The main suspects behind last week's rhino-horn robbery from the National Museum storage facility in north Co Dublin are a gang from the Traveller community who are also suspected of similar robberies on five continents.
At least 200 such robberies have taken place from museums and private collections in Europe alone in the past four years and EUROPOL, the EU police agency, has specifically identified a Traveller gang based in Co Limerick in regard to several of the thefts.
With a final market value in China – where powdered rhino horn is regarded as an aphrodisiac and a cure for cancer – of €500,000 for the four horns stolen on Wednesday night, the gang has netted millions of euro in robberies not only in Europe but North and South America, Africa and Australia, according to EUROPOL.
Three masked men broke into the National Museum's Collections Resource Centre (CRC) on the Balheary Road at about 10.40pm and tied up a security man before leaving an hour later in a white van.
In identifying the Irish gang, EUROPOL, said: "Elements of this group are also involved in a variety of other serious crimes across the EU such as drugs trafficking, organised robbery, distribution of counterfeit products, tarmac fraud and money laundering. Outside the EU, they have been active in North and South America, South Africa, China and Australia."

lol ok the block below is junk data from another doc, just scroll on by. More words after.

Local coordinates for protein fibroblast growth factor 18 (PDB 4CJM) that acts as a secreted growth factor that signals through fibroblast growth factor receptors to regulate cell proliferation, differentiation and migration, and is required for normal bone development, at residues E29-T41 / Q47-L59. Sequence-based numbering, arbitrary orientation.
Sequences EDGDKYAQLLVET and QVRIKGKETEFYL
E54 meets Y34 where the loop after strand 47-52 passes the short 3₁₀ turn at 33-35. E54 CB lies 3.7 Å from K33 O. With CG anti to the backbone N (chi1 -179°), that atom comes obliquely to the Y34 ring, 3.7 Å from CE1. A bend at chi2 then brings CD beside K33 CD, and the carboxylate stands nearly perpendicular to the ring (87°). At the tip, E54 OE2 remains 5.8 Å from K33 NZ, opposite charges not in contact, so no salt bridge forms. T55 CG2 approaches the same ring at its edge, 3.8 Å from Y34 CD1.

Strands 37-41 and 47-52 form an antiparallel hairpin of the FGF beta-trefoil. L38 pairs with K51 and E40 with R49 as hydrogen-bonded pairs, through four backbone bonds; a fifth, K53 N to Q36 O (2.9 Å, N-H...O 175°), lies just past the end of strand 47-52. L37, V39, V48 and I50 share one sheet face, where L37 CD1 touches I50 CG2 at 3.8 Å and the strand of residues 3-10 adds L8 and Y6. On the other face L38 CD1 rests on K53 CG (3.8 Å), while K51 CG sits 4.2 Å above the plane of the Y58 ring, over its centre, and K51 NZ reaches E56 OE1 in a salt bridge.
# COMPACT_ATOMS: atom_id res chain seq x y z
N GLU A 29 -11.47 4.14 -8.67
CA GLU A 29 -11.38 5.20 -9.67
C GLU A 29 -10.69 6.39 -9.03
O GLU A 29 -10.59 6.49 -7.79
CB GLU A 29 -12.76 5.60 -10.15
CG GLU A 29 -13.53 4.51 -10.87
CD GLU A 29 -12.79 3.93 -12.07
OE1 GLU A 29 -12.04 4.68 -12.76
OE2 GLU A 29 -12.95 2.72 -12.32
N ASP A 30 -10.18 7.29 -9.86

The gang has not stolen rhino horn in China but sells there.
Police in Britain, Italy, Belgium, Germany, Sweden, Portugal and France have all linked the theft of rhino horns to "Irish" gangs. Two of the suspected leaders of the gang were arrested in Switzerland two years ago with a large amount of counterfeit euro notes.
Due to the level of the robberies, several museums replaced the real rhino horn with copies and some of these were stolen, one in Germany.
In January 2010 gardai arrested three men, from the Rathkeale area of Limerick, after three rhino horns were seized at Shannon Airport. However, there was no evidence that the horns had been stolen and they were released without charge.
The families suspected of carrying out the rhino-horn robberies have histories of stealing antique furniture during the 1980s and 1990s. They developed close links to unscrupulous dealers here and in Britain. From the 1990s onwards they began moving to continental Europe.